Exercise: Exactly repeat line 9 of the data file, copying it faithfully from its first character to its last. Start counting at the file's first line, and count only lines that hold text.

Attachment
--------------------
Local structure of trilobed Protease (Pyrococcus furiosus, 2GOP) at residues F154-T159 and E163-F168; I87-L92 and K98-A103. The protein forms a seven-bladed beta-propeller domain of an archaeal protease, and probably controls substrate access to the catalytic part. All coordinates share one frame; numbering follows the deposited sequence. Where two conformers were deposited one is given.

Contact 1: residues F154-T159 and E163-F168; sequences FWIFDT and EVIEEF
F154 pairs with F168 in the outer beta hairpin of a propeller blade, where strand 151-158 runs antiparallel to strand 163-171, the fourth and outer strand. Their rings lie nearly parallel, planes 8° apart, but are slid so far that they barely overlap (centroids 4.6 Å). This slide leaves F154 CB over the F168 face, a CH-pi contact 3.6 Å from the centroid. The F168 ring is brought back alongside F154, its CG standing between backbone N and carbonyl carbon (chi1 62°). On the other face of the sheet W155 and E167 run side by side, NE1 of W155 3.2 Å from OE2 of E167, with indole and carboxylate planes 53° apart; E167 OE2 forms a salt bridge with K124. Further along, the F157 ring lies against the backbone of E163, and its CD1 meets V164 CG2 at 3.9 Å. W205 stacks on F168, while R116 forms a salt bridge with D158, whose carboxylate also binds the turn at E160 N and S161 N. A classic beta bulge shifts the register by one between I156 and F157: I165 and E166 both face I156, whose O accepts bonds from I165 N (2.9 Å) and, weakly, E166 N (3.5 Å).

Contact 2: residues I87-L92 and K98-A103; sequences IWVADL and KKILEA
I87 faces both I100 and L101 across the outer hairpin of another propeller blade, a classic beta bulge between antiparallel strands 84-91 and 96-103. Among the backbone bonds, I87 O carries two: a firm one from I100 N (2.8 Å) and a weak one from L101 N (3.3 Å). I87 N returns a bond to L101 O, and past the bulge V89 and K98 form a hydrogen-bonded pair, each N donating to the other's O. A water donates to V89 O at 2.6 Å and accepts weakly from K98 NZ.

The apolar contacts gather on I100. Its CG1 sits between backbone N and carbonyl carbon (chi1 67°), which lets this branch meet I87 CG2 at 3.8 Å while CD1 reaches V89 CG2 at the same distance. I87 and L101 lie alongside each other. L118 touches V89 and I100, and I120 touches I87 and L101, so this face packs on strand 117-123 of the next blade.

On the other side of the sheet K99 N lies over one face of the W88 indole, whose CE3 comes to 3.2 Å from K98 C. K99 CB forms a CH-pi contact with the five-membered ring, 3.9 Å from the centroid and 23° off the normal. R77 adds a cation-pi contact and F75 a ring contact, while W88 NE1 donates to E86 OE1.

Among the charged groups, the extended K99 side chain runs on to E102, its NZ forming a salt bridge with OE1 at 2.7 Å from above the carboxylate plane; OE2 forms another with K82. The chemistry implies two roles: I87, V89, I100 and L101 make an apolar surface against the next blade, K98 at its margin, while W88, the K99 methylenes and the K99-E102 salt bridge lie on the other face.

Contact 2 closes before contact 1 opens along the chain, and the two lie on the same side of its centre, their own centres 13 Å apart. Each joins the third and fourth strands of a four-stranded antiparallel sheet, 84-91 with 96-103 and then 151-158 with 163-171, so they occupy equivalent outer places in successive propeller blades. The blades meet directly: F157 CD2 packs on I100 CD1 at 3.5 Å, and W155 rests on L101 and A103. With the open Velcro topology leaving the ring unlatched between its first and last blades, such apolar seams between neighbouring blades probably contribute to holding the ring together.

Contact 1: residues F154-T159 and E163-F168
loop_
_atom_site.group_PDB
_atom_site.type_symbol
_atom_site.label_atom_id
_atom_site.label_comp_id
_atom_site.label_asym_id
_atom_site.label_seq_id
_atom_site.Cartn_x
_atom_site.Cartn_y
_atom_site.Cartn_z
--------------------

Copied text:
Contact 2 closes before contact 1 opens along the chain, and the two lie on the same side of its centre, their own centres 13 Å apart. Each joins the third and fourth strands of a four-stranded antiparallel sheet, 84-91 with 96-103 and then 151-158 with 163-171, so they occupy equivalent outer places in successive propeller blades. The blades meet directly: F157 CD2 packs on I100 CD1 at 3.5 Å, and W155 rests on L101 and A103. With the open Velcro topology leaving the ring unlatched between its first and last blades, such apolar seams between neighbouring blades probably contribute to holding the ring together.